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Are you embarrassed? Don´t trust “falsos amigos!”

Literally translated a “falso amigo” in Spanish means a “false friend”—when referring to grammar, it may not make much sense in English, but in Spanish it is used to refer to words that are alike in form in both languages but vary in meaning. We, Spanish teachers, should take advantage of “falsos amigos” because they give us a chance to identify a problem and help students improve.

A “falso amigo” or “falso cognado”, or in English a “false cognate”, is a word that “sounds” more or less the same in both English and Spanish, but whose meanings and usages are often very different. In this article we will take a look at three of the most “infamous” false cognates. Let´s start with the most commonly referenced example of “falso amigo”, the mistaken use of the Spanish phrase: “estar embarazada” for the English “to be embarrassed”. Let´s illustrate this with an anecdote.

An anecdote

One day several years ago, I was on my way to meet Pam and Todd, at the time a couple recently married who were learning Spanish with me, to have our weekly class. I received an urgent phone call from home–it was my wife. She was calling to ask me to come home quickly to take her to the emergency room. She was a few weeks pregnant; “embarazada” as we say in Spanish, and she was not feeling well. I called Pam to tell her—in Spanish—what was going on; she understood perfectly that the class was to be rescheduled since I had to take Valeria, my wife, to the hospital, but was confused as to why Valeria was “embarrassed” about the situation, because as she noted, “Everybody has the right to get sick!” The next class with Pam and Todd was fun, but also a milestone. I explained that “estar embarazada” does not mean “to be embarrassed”, but to be pregnant. We laughed a lot about the misunderstanding and began to practice every week with a “falso amigo”. Also, I told them that if you are embarrassed, in Spanish you should say “estoy avergonzado” (personally I would say “¡qué vergüenza!” in most cases).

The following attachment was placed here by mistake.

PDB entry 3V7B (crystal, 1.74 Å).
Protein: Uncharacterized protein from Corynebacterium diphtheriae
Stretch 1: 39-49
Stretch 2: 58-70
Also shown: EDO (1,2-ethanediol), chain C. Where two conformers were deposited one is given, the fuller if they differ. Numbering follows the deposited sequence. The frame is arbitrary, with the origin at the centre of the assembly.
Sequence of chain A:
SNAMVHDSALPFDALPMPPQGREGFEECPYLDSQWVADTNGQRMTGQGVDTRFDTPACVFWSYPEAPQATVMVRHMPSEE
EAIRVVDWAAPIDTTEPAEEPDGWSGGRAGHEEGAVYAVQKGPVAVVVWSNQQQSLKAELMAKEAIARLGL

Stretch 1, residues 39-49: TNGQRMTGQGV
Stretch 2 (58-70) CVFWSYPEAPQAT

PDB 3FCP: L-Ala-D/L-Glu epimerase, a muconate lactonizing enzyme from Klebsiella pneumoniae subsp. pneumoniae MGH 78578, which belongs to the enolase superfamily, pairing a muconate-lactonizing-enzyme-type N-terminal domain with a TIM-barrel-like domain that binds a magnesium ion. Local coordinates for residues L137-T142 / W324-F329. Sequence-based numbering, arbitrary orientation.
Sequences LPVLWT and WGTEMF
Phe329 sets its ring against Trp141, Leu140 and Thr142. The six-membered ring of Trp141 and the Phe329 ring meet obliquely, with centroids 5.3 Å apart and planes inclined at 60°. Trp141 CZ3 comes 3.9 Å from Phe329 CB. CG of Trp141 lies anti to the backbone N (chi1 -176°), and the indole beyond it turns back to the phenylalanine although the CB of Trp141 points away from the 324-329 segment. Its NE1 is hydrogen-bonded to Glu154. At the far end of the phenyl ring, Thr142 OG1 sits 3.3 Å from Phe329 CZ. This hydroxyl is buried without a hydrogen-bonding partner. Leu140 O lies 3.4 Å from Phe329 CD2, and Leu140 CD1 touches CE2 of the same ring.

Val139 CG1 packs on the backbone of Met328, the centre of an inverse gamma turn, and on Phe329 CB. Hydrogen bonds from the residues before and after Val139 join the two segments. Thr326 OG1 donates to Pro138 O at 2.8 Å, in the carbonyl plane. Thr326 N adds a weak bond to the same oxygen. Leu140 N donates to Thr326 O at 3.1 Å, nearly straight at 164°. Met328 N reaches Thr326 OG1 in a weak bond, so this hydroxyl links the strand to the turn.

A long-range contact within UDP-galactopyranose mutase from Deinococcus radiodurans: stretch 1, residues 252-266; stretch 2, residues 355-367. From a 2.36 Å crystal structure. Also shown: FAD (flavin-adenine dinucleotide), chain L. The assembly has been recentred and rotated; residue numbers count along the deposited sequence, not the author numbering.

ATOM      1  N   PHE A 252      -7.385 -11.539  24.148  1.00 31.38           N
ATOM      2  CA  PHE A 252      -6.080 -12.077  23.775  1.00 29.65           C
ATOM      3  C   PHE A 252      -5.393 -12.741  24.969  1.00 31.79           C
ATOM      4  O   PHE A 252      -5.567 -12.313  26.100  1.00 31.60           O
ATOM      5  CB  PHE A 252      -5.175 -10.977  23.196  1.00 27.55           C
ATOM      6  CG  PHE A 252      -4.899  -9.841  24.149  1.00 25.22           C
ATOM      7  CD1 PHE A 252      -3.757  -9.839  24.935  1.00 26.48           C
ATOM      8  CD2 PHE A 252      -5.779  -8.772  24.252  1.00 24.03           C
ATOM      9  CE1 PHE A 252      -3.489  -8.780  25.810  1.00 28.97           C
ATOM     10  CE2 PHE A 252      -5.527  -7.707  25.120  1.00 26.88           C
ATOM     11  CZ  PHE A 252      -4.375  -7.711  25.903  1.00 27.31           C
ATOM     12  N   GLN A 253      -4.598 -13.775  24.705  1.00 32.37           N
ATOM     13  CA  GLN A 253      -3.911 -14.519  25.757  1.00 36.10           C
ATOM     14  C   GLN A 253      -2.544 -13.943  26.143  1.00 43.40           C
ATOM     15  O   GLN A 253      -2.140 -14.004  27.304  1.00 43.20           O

To realize

Though it is a notable “falso amigo” to use “estar embarazada” for the English “to be embarrassed”, in the hundreds and hundreds of hours I have invested in teaching, I have only heard it misused a handful of times. Let´s take a look at another more commonly used “falso amigo”, and let’s try it in Spanish:

Pedí un café en Starbucks pero cuando iba a pagar me realicé que no tenía dinero.

Los niños no se realizan que el dinero no es gratis.

In English the verb “to realize” has two main meanings: 1. “To become aware of” or “appreciate” and 2. “To accomplish” or “to bring to fruition”. Conversely, in Spanish the verb “realizar” has as well the second meaning of the English verb -“to carry out or execute” as in a task- but not the first one. Therefore, it is not correct to use “realizar” for the first meaning of “to realize”, as it is a “falso amigo”. To properly express the first meaning of “to realize” –“to become aware of” – in Spanish we must use “darse cuenta (de que)”. For example:

Pedí un café en Starbucks pero cuando iba a pagar me di cuenta de que no tenía dinero.

Los niños no se dan cuenta de que el dinero no es gratis.


Here we have another classic. We have talked about success in the recent Podcast En Spanish Intermediate 002 – In latino homes, bilingual children? , but let´s put it in writing.

 La reunión fue muy bien. Fue un “succeso” de todo el departamento.

Lots of times Spanish teachers have heard things like this in class. Students think about “success” and they figure out that a similar word with the same meaning must exist in Spanish. But  “succeso”, does not exist in Spanish, and “suceso” would translate for event, incident. The word for “success” is “éxito”. Some examples of use:

  1. España ganó la Copa del Mundo de Sudáfrica en 2014. En mi opinión, Xavi Hernández fue el futbolista más importante de este gran éxito.
  2. Steve Jobs tuvo éxito con casi todos sus productos.

On the other hand, the English word “exit” has its own “falso amigo”. As you can guess, it does not translate for “éxito, exit”, etc. Let´s put it wrongly, as we heard often in the classroom:

Cuando voy al cine a ver una película siempre miro dónde está el éxito más cercano.

La palabra correcta es “salida”.  Ejemplo de uso:

Para ir a Manor Rd. desde la (carretera de circunvalación) 495 tienes que tomar la salida 33. Entrarás en Connecticut Avenue.  Manor Rd. es la tercera o la cuarta calle a la izquierda. 


The English and Spanish languages have lots of words which share common roots, a common etymology -mostly from Latin. Through the centuries these words have frequently -and little by little- followed different semantic paths. That´s the way “falsos amigos” have originated. They are here to torture us a little bit and, sometimes, to make us laugh.  

(Note: This article has been rewritten from a former version published several years ago).


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